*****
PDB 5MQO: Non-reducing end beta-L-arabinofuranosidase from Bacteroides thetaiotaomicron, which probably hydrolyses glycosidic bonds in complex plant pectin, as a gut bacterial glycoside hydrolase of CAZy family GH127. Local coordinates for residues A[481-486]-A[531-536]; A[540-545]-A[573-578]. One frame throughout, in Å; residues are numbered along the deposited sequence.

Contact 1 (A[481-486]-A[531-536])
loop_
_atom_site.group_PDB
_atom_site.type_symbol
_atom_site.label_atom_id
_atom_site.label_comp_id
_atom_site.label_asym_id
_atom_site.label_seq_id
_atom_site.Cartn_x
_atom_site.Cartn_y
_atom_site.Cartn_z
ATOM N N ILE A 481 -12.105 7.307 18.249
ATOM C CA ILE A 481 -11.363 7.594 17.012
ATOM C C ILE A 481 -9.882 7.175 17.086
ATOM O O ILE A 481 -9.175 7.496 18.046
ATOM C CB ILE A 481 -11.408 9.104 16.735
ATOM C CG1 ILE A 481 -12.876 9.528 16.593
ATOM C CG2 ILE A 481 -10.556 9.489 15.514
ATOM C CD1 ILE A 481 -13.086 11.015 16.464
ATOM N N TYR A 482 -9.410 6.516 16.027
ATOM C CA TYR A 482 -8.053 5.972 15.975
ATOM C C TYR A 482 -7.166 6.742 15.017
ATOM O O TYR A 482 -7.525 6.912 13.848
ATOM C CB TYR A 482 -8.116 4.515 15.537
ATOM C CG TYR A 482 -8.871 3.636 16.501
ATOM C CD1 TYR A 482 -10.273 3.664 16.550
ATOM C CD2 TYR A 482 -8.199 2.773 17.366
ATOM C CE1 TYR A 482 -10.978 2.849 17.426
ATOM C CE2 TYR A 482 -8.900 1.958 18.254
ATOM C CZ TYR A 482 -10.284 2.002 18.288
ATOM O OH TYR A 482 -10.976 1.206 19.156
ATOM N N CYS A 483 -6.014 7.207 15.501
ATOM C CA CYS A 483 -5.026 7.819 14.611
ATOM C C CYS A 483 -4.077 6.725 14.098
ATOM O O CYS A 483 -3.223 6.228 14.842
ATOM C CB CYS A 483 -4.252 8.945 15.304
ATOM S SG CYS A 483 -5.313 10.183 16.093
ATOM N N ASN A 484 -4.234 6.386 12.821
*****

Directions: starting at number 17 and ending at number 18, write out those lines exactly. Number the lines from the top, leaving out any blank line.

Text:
ATOM C CB ILE A 481 -11.408 9.104 16.735
ATOM C CG1 ILE A 481 -12.876 9.528 16.593